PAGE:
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Re: [school-discuss] Re: good programming language for learning

> what does Euphoria provide that Python does not?
> Cheers,
> Rasjid.
> -- 
> Rasjid Wilcox
> Canberra, Australia (UTC +10 hrs)
> http://www.openminddev.net

. here is what I got googling for diff.s betwen python
and euphoria :

 euphoria is
 30 times faster than conventional interpreters such
as Python
--but 	Make Python Run as Fast as C with Psyco -

. and here is a problem with both python and euphoria(
though the page I.m referencing has a
comment-appending function, and some readers have
differed w the author on his portrayal of python )
[Programming Language Comparison
by Jason

. Python
 is often heralded as an Object-Oriented language, but
its support for Object-Orientation seems to have been
tacked on. Some operations are implemented as methods,
while others are implemented as global functions.
Also, the need for an explicit "self" parameter for
methods is awkward. Some complain about Python's lack
of "private" or "hidden" attributes, which goes
against the Encapsulation/Information Hiding
principle, while others feel that Python's
"privateness is by convention" approach offers all of
the practical benefits as language-enforced
encapsulation without the hassle. The Ruby language,
on the other hand, was created in part as a reaction
to Python. The designer of Ruby decided that he wanted
something "more powerful than Perl, and more
Object-Oriented than Python." You can see this
[comparison of Python and Ruby for more information]
[@]http://dev.rubycentral.com/faq/rubyfaq-2.html :

. Ruby's OO purity 
provides a number of features that Python lacks or is
still working toward: a unified type/class hierarchy,
metaclasses, the ability to subclass [/]everything,
and uniform method invocation (none of this len() is a
function but items() is a method rubbish). Ruby, like
Smalltalk, only supports single inheritance, but it
does have a very powerful mixin concept: a class
definition may include a module, which inserts that
module's methods, constants, etc. into the class.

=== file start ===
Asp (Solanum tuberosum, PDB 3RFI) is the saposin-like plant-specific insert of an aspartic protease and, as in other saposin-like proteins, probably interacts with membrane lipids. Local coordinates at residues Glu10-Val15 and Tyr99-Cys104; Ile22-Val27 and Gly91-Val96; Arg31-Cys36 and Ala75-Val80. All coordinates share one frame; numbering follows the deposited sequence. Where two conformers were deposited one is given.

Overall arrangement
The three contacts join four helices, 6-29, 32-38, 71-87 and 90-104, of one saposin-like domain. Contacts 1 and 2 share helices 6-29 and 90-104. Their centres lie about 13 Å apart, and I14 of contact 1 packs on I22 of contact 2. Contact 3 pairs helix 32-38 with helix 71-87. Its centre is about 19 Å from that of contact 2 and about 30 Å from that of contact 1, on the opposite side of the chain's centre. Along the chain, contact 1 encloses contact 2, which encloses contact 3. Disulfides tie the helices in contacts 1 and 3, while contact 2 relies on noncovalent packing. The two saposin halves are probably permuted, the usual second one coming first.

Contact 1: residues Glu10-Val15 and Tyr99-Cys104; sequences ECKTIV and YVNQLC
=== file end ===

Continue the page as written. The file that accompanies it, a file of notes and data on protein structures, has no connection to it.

now I am interested in ruby:
Ruby [the birthstone for July (following "perl" for
June)] combines some of the best features of several
other languages, leaving behind many of their
shortcomings. It's a pure object-oriented language
like Smalltalk, but with clearer syntax (inspired by
Eiffel). It has powerful text-handling like Perl, but
is better structured and more consistent. It borrows
ideas (but not the parentheses) from Lisp. Those
who've tried it seem to love it, and rarely switch
back to their previous languages. A free interpreter
is available for Windows, Unix-like, Mac, OS/2, and
BeOS systems.  ..
 . python shares many positive attributes with Ruby,
and adds the ability to run it on any machine that
supports Java. It's often criticised, however, for not
being as purely object-oriented as other languages .

[ Where can I get Ruby sources?
 The latest version of Ruby can be downloaded from:

http://rubyinstaller.sourceforge.net/ :
 The Ruby Installer for Windows is now available on
SourceForge. This is a "one-click", self-contained
installer that comprises the Ruby language itself,
dozens of popular extensions and packages, a
syntax-highlighting editor and execution environment,
and a Windows help file that contains the full text of
the book, "Programming Ruby: The Pragmatic
Programmer's Guide".

. actually, I am not really familiar with euphoria
 because I just found it yesterday,
 but I mentioned it for the person in this forum that
was wondering about prog-learn options 

. I am not familiar with python
 except to know that it is very popular, and very
and for the reasons you mentioned, I would rather use
python's code base than euphoria's in similar works of
my own undertaking;
 I learned on basic, and did most of my work in vax
pascal at school . I also got a chance to compare
lisp, c, and 3 assembly langs . after being tortured
by these, I now aspire to learn just enough of ms c++
to create a sort of python on my pocket pc that
features a lang of my own design, combining {lisp,
prolog, c, ada, visual } features without tacking them
on .

. while googling for this article, I found another
educational programming toy:
http://www.swi-prolog.org/ :
SWI-Prolog is a Free Software Prolog compiler
. Being free, small and standard compliant, SWI-Prolog
has become very popular for
 . and it has a cool site award?

: strange it.s not on the list;
use dmoz's search (swi) -> 
# SWI-Prolog   - Stable and free standard Prolog
. Targeted primarily at research and education
. Windows, Linux and Unix versions available
. Comes with a visual debugger
 and a GUI environment.

-- I tried to pick this lang up in school because I
was interested in artif intel;
 but, when it was described as a complete programming
I thought they were stretching it's natural
limitations a bit trying to use this lang for anything
but database and expert systems; 
though I took a tour from a book: 
I.m sure a working implementation must be couched
within plenty of precedural language features .

. finally, it occurred to me that mathematica has a
built-in programming language .
it.s a carnival for kids interested in both math and

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